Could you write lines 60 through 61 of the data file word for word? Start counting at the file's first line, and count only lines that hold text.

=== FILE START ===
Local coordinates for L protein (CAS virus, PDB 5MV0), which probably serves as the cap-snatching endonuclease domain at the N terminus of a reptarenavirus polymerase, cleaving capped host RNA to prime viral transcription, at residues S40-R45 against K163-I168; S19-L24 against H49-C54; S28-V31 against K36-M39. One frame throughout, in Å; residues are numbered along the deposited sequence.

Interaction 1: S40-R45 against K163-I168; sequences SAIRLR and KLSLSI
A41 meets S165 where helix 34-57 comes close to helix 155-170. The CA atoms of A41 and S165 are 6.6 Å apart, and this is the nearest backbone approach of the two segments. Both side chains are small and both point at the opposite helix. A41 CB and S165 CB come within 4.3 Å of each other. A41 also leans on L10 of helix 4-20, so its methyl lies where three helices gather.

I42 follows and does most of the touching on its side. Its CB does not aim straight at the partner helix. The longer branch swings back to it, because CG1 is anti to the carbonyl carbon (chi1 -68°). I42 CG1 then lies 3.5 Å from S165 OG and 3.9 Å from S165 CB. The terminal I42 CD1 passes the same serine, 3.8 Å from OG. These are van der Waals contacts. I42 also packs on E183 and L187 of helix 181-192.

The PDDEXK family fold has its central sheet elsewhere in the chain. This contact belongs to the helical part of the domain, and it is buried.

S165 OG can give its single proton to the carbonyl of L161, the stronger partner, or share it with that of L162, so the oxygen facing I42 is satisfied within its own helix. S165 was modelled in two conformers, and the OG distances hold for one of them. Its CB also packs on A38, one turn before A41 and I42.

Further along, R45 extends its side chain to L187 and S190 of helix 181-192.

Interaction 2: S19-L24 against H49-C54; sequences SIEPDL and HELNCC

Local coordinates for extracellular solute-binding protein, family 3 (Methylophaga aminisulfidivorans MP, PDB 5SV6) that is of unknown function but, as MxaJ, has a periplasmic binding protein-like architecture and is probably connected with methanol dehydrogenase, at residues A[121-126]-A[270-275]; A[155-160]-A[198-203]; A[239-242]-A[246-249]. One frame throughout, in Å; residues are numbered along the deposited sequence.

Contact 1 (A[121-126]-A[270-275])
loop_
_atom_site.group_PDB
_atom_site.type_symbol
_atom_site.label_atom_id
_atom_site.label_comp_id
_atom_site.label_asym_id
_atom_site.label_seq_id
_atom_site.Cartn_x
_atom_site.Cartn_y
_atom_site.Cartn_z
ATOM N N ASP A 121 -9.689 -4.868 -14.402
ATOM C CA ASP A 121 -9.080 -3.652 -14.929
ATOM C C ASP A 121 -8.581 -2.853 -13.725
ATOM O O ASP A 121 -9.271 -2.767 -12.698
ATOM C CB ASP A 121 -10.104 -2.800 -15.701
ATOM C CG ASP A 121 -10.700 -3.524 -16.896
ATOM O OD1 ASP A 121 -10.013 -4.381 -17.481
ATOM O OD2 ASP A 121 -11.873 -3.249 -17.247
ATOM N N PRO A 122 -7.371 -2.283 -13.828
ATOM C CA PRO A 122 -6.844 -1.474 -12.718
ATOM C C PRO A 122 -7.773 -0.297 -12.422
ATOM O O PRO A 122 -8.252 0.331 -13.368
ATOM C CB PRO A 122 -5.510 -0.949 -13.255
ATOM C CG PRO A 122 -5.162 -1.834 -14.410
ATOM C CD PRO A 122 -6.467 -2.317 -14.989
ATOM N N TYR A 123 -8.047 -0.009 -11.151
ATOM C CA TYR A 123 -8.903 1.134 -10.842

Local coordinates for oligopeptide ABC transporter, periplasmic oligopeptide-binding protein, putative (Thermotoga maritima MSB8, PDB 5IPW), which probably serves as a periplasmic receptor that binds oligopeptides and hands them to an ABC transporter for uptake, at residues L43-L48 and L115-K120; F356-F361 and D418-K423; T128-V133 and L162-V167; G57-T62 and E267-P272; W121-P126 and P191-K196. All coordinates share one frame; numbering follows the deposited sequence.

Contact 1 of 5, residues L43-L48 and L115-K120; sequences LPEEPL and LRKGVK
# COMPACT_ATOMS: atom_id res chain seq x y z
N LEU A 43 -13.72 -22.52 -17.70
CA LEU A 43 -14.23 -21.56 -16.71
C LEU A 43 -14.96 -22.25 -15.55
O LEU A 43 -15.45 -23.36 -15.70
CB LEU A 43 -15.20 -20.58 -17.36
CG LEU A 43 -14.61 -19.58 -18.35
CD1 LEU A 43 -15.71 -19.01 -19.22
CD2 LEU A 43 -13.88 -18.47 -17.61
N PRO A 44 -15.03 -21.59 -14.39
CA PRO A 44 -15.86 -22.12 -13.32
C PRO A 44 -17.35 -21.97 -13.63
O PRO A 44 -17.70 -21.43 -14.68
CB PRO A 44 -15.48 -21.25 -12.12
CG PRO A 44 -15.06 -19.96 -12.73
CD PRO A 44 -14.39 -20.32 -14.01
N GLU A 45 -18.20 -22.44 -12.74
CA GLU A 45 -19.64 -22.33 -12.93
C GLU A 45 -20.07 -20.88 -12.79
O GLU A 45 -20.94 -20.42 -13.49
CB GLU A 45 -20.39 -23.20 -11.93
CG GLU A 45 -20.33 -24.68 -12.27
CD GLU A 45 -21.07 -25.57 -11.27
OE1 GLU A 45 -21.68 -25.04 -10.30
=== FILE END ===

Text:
CB GLU A 45 -20.39 -23.20 -11.93
CG GLU A 45 -20.33 -24.68 -12.27